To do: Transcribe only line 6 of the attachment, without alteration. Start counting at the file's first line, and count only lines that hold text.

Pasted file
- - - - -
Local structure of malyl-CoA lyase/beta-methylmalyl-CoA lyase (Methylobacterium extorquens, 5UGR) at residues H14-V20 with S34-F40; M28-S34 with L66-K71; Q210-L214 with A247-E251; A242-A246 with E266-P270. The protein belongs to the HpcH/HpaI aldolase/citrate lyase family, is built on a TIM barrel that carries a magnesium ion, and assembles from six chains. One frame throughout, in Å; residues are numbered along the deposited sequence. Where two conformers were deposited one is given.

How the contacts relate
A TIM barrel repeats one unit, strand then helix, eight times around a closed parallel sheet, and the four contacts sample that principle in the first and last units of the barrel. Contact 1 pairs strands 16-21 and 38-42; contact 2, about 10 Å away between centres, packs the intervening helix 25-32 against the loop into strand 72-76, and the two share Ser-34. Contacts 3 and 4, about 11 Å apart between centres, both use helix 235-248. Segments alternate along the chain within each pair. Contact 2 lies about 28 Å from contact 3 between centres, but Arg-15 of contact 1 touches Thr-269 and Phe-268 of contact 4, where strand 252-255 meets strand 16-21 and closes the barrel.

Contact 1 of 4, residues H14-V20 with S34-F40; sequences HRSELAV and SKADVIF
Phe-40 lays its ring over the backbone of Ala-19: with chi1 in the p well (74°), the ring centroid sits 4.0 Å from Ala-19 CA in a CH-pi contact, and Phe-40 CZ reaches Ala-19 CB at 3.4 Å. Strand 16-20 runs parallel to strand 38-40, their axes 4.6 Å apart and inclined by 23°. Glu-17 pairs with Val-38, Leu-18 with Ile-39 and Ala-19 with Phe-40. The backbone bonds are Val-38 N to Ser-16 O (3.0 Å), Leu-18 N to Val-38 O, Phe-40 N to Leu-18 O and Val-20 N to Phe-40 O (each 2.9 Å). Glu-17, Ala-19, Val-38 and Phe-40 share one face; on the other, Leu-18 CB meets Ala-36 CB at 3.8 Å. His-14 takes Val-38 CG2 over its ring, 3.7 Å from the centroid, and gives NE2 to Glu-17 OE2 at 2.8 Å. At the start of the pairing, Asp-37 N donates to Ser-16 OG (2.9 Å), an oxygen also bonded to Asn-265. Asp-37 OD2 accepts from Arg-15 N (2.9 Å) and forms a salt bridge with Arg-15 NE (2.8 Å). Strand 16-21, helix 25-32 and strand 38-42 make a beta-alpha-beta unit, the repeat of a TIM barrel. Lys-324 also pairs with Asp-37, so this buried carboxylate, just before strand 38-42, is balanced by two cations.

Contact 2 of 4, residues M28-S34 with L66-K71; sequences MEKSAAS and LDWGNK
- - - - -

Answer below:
Contact 2 of 4, residues M28-S34 with L66-K71; sequences MEKSAAS and LDWGNK